Rather than using metaborate (diborate) of barium, as illustrated in Examples 1 and 3, the tetraborate BaB.sub.4 O.sub.7, having the oxide construction BaO
Other alkaline earth oxides besides barium borate are also suitable, particularly the metaborates or tetraborates of calcium, strontium, magnesium, and mixed borates thereof, particularly, a mixed borate including barium borate in accordance with Example 2.
FIG. 3 illustrates the viscosity curves of additional, particularly suitable, doped quartz-glass melts. The doping content of the quartz glass, see FIG. 3, is as follows:
0.50% (CaO line curve
Vycor is shown as a chain-dotted curve.
Additional substances which can be added in small quantities are, for example, Al.sub.2 O.sub.3 and alkali oxides. Alkali oxides should be added, in an overall quantity, which is at the most about one-third of the overall quantity of alkaline earth oxides and boron oxide.
The glasses described herein have been found suitable for maximum temperature use of about 900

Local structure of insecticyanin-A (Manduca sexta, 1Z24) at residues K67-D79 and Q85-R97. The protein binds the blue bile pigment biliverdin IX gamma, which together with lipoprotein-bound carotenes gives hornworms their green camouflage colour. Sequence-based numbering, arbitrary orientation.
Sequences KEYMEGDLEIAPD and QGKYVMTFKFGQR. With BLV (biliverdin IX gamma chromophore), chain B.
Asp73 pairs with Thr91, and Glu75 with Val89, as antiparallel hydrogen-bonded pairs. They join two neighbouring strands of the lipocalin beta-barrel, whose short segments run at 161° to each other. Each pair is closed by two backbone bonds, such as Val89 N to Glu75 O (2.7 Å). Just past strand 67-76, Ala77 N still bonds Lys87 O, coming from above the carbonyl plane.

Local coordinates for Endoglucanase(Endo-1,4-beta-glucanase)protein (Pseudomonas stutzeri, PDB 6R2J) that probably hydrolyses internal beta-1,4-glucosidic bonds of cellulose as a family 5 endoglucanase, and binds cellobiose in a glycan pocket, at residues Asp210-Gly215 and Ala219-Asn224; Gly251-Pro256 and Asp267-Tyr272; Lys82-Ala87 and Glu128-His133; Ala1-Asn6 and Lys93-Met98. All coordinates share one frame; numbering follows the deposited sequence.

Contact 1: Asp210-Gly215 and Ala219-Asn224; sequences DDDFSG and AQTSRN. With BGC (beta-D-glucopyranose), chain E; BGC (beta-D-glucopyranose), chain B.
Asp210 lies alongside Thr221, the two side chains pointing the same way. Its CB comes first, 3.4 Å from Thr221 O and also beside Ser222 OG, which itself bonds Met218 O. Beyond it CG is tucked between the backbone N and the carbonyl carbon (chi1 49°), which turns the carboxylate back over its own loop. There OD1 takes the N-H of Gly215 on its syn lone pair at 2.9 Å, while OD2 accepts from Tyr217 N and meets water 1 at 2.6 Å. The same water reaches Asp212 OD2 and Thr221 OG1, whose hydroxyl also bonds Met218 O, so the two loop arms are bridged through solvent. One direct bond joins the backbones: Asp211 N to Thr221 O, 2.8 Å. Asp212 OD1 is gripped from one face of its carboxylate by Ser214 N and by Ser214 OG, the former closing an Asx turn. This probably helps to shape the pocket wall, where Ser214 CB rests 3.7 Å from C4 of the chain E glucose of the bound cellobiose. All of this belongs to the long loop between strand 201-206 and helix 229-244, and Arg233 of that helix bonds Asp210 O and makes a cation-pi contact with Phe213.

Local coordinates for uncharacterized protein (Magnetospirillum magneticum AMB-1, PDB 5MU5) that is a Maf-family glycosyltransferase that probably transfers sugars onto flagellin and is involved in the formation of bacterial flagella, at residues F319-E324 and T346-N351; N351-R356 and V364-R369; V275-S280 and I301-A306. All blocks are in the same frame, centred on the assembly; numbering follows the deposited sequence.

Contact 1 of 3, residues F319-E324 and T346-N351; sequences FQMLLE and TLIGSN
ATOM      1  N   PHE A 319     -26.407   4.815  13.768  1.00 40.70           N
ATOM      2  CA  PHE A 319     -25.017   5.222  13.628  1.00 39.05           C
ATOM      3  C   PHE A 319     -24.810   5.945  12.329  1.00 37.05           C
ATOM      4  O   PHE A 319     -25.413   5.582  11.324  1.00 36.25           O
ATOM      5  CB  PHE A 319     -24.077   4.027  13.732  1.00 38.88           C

The soft quartz glass, preferably, contains stoichiometric compounds of alkaline earth oxides with boron oxide in an overall quantity of up to about 0.8%, so that the resulting glass has 99.2% SiO.sub.2. A preferred lower limit is about 0.05% (by weight). Basically, it is possible to use starting materials for the doping which are not borates, but rather the oxides. It is then recommended that the individual quantities be matched together stoichiometrically.
Manufacture of the glass
The manufacture of the glass can be done as well known in the industry, for example as described in U.S. Pat. No. 4,336,048, van der Steen et al. The glasses are molten in a hydrogen/helium atmosphere. IOTA sand is used as the quartz sand, into which the borates can be mixed.